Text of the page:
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Wool in the Mix as Sustainability Gathers Pace

Janet Prescott reports from Filo in Milan

Filo Milan is the first important yarn date to take place in Europe for Spring/Summer 2021. A recent magazine article in Accademia del Lusso suggested that it signals trends up to two years before they come into play.  It attracts many designers getting the feel of the season, including couture fashion, those looking particularly for fancy yarns for weaving, and increasingly for knitting. 

Wool plays a necessary part for summer now, especially since the emphasis on sustainability is real and wool fulfils many of the criteria now being established to earn that label.  Namely it is traceable, natural, recyclable, and it can be tracked throughout its life as a garment, reused many times, recycled, re-spun and ultimately composted. 

Colour Comeback

A feeling for unusual colour juxtapositions prevailed,  no longer monochrome or uni-colours of past seasons,  putting many different shades together in tandem or serially; blue and grey, pink and green, pale lemon and peach, greys and mineral lights and marbling,  sparkle ranging from full scale silver and gold glitter to small points of light; dark blue, rock grey, sandstone.

Texture and opulence looked unusual for the warmer seasons,  delighting  in particular shine and texture particularly prevalent in the choice of  animal hair, feathery looks with naps and twists, all of which contributed to  giving a 3-D look to the yarns when knitted or woven in small samples.

Filo Flow

The edition was heavily steeped in the language and acronyms for certification which comes with a strong commitment to sustainability.  Well known and newer; Oeko-Tex, GRS (global recycled standard), Fair Trade, Better Cotton Initiative and many more, principles for something unusual and preferably natural, traceable and ultimately compostable, standards for which wool was by far the most comprehensive.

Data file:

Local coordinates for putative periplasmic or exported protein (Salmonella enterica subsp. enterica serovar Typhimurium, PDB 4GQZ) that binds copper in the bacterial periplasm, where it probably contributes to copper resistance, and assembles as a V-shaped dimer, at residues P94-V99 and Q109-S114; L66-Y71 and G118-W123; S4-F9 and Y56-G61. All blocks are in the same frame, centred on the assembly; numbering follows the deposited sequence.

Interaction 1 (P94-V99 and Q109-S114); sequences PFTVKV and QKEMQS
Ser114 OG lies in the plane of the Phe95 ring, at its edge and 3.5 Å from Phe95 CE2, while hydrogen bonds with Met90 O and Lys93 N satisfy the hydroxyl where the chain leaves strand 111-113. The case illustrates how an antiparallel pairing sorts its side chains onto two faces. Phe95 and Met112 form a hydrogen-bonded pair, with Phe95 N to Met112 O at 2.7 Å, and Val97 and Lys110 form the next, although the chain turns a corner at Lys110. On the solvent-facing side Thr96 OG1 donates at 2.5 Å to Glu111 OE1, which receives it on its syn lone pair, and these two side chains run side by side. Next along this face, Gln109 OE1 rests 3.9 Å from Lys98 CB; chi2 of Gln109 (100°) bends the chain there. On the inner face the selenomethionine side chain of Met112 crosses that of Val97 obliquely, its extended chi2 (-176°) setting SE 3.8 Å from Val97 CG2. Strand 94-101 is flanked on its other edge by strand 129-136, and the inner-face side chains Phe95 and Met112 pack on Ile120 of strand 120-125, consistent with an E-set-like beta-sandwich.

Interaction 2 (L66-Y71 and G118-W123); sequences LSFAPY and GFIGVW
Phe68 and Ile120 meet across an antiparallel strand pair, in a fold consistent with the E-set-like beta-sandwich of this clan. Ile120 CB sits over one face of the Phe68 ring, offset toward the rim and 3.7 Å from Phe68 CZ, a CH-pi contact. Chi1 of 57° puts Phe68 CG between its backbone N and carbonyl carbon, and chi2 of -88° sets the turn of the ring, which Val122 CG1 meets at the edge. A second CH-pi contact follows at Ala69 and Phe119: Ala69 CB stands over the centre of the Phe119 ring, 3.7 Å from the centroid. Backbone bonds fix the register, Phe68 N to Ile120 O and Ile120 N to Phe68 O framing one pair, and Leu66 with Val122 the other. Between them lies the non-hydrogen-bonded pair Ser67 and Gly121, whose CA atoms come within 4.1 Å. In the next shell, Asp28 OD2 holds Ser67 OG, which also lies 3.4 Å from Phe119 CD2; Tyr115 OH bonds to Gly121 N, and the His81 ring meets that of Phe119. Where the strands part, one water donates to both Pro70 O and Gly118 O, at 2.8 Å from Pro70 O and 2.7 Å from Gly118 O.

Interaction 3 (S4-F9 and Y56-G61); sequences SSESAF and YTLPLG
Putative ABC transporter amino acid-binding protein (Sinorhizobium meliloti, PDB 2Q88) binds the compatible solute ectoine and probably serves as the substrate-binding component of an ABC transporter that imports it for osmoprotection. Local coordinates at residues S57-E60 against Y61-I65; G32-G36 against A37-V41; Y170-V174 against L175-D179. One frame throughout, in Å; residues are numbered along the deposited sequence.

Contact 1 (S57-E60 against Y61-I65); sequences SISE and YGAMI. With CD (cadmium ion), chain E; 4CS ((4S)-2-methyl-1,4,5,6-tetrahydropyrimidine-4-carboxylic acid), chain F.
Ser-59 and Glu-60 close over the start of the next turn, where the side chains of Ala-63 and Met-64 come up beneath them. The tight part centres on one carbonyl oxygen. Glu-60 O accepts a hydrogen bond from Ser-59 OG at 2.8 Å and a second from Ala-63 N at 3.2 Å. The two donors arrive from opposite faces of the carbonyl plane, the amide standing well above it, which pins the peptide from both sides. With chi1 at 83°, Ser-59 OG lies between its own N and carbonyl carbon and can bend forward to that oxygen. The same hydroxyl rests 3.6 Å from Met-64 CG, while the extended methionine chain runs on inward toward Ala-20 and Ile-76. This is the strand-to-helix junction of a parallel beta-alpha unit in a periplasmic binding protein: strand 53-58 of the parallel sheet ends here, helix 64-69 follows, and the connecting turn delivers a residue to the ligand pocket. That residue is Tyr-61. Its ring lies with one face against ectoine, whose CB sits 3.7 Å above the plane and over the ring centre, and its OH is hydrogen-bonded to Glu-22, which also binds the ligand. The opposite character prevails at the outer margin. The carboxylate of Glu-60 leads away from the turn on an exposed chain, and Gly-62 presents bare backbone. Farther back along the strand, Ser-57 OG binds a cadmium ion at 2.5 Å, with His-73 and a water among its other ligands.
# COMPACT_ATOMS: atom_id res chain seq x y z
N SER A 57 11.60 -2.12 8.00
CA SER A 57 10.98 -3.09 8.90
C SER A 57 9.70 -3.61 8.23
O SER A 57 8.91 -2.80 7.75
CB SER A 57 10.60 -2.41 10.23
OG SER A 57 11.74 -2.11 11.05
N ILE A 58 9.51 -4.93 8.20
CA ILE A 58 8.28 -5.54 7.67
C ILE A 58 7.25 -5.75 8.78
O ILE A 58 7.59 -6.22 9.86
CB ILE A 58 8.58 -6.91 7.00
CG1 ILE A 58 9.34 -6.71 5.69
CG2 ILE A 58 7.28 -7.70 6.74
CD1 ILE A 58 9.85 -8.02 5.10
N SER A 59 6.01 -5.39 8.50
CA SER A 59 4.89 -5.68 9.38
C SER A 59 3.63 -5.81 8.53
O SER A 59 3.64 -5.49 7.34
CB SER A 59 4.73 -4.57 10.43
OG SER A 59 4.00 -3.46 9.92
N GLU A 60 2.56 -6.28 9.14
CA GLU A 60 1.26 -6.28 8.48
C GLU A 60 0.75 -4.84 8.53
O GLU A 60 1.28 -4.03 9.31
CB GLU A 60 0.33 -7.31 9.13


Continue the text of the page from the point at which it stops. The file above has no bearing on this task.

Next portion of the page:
Filo as an organisation, originating in Biella, Italy’s historical textile capital, is proactive.  It underlines the importance of the textile chain, with the identification of Filo Flow to establish the roles of yarn and fibre as the most important first stage at the very beginning of the process if it is to function. The exhibition reflected growing concern from large chains and design brands about social conditions, social welfare and a living wage as well not just a fringe concern but pushed by social media and proselytizing films a holistic approach, chiming particularly with the young.

Trends in Wool

Wool was included in summer yarn collections from Turkish mills, to Chinese and Italian spinners. It was blended with viscose or cotton, also blended with linen with a slubby look, and aided by trends for soft yarns which continue, including soft bamboo or the rather trendy hemp option, many with wool. Some yarns were   twisted, or brushed   Ribbon yarns gave a rich look, further enhanced by the sheen of metallo-plastics, contrasting coloured textures and knots.

 Precious fibres, natural animal hairs and high-end plant derived yarn dominated. Luisa 1966 had an attractive selection of undyed wool, knitted into marl looks with a wide and fascinating range of colours from different fleeces, which caused much interest.

Zegna Baruffa ‘s luxury Merino yarns included a group of classic sophisticated worsted weaving yarns in pure wool aptly named Naples, Sorrento, Super Florence, Venice, Siena, and Super Amalfi in fine counts.

Reduce and recycling with blends

More recycled wools were on offer, for example at Italfil’s Green Line where wool is blended with recycled and compostable fibres, Chinese exhibitors also blended and twisted wool with many other fibres.

A percentage of recycled yarn can be seen as a useful way of underlining a commitment to traceability and also involves virgin yarns as concomitants.

Reduced environmental impact and a verifiable supply yarn were an important area this edition with wool and traditional natural yarns standing at the very hub.  Many more brands are tackling the growing problem of disposal. including mixes and blends; Orica by Asahi Kasei with end of life certification; Cradle to Cradle Gold Level for breaking down without releasing harmful materials. Shaoxing, China, also showed biodegradable synthetic yarn. Developments that have the potential to see more stretch fabric including wool, itself essentially biodegradable. It is likely to be selected in many more eco-conscious contexts.

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